Doubling as hang-out spots, college canteens are popular for more reasons than just the food they serve. From gossip sessions to pulling pranks on buddies or even campaigning for fests, these eating joints provide the perfect ambience for almost every kind of college activity. Not to mention, the daily delight of savouring the special vada or frankie there. Chef Jaydeep Mukherjee from Indigo Deli reviews canteens across five city colleges and rates them according to the variety of food served, taste, nutrition and hygiene.
Jai Hind College, Churchgate
Ambience: In spite of not being spacious, it’s a chilled-out joint with an interesting waiting staff member - Pascoal D’souza aka John. A huge John Abraham fan, he will keep you entertained with stories about the actor’s student days in the college and even his newest film releases.
Food variety: Fair, with the usual south Indian and sandwich offerings; but this is the only college canteen that serves fruit drink Rio, which comes in wildberry and blueberry flavours.
Taste: The mirchi saada masala dosa (Rs. 15) was exceptionally good, accompanied by deliciously rich coconut and green chutneys. The chilly cheese sandwich (Rs. 20) was equally appealing.
Nutrition: Not bad, though the sandwich is loaded with cheese. But healthier options of sandwiches are also available.
Hygiene: Good. The kitchen is clean and the cooks wear caps.
NM/Mithibai/UPG College, Vile Parle (W)
Ambience: This canteen is bright and lively, with sunlight streaming in. Catering to students of three colleges, it’s also the hugest we’ve seen so far.
Food variety: Exceptional, with separate counters for different cuisines. Even lassi and faloodas boast of multiple options.
Taste: The popular Schezwan noodles (Rs. 55) were average and so was the cheese masala pav (Rs. 40). The pineapple and mara-mari juices (Rs. 32) were refreshing, though they came loaded with the cheaper sugar substitute — boora.
Nutrition: The popular dishes don’t seem nutritious though healthier options are available on the menu.
Hygiene: Preparations are clean and counters are organised.
St. Xavier’s College, Dhobi talao
Ambience: The canteen is huge with an island kitchen/serving area.
Food variety: Staggering, with options from Indian, Chinese, south Indian fare to chaats, paninis, frankies, fresh fruit juices and shakes.
Taste: Their special chicken cheese frankie (Rs. 35) is super, though the masala was a tad soggy. The grilled capsicum corn sandwich (Rs. 20) is a delight as well.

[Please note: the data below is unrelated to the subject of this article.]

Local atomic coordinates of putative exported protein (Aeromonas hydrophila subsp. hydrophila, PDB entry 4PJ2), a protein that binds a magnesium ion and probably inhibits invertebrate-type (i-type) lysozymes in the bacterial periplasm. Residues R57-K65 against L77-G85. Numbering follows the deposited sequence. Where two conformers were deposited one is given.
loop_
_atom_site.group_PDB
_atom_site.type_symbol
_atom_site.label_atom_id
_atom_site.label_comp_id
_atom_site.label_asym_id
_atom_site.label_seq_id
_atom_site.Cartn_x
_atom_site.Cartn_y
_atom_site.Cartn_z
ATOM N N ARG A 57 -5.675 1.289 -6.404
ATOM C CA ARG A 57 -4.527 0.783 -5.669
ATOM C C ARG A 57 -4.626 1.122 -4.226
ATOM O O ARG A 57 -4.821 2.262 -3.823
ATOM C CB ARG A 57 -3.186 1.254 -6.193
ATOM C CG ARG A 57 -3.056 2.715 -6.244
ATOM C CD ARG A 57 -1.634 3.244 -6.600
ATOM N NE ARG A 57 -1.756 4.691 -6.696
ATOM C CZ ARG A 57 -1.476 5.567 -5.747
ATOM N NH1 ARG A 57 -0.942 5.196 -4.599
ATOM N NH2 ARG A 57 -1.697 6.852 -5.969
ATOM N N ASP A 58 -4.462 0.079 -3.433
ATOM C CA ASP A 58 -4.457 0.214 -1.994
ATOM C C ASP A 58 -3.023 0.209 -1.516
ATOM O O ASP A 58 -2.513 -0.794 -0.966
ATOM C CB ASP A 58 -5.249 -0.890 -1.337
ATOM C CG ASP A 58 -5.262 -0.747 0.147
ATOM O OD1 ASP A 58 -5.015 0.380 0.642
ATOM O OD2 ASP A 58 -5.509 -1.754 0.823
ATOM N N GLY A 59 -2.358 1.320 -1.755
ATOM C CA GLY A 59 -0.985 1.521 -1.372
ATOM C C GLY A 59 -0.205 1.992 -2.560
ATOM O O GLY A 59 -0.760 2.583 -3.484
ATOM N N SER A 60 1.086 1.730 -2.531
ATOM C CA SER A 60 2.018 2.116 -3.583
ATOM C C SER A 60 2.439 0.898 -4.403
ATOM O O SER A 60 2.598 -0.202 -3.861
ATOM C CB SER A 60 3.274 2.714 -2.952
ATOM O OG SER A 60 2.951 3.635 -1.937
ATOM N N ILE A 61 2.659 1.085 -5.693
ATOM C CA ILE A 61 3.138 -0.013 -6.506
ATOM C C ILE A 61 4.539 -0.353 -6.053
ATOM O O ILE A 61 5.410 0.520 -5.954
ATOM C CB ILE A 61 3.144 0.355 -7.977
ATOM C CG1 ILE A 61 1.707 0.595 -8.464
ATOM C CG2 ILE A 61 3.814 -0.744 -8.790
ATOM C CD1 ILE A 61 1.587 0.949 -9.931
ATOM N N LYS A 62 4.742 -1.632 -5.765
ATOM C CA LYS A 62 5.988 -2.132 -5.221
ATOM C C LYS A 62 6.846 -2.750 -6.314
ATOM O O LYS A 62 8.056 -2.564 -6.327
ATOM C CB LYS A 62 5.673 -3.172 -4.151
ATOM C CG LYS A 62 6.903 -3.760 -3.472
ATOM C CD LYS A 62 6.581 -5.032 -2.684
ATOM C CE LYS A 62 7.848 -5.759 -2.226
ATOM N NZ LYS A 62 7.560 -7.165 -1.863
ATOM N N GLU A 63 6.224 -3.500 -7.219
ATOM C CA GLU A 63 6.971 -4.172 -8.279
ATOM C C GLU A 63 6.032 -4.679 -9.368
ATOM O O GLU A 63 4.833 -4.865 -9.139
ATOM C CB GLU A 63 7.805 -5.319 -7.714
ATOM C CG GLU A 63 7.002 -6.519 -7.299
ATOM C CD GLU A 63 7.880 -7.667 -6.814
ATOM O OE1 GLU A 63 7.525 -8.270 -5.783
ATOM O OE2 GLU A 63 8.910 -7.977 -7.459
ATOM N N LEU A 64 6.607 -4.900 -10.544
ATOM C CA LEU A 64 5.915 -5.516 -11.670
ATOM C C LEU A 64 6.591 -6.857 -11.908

Nutrition: The brown sandwich bread is healthy and so is the chicken in the frankie, though not much can be done about the finely-ground flour (maida) that is used to prepare the wraps. Overall, with the variety available, the canteen’s a haven for the health-conscious. Also the variety indicates that food moves here and one doesn't have to worry about leftovers.
Hygiene: Clean and tidy.
St. Andrew’s College, Bandra (W)
Ambience: Overlooking the playground, Café Andre is a cosy eating place.
Food variety: Average, though on the day we went, many dishes on the menu were unavailable.
Taste: A lack of options led us to try the chicken burger (Rs. 25), which had a tasteless patty. We didn’t expect much from the veg samosa (R 6) either. But the fresh watermelon juice (Rs. 20) wasn’t bad.
Nutrition: Besides the stuff we tried, the menu boasts of nutritious veg and non-veg meals with chicken,
vegetables and rice.
Hygiene: The place is neat and tidy.
Wilson College, Girgaum Chowpatty
Ambience: Very canteen-ish. Nothing uniquely special about it.
Food variety: Usual, not bad.
Taste: The Wilson samosa (Rs. 12 for plate of two), served with sambhar was average. The chicken roll (Rs. 18) was disappointing with barely any chicken in it. But the dahi vada (Rs. 16) was perfect, with a hint of hot and tangy chutney topping it.
Nutrition: Save for the measly chicken in the roll and the dahi vada, the food can’t really be termed nutritious. But the menu also features a few healthy clear soups.
Hygiene: Cleanliness in the kitchen should be worked on.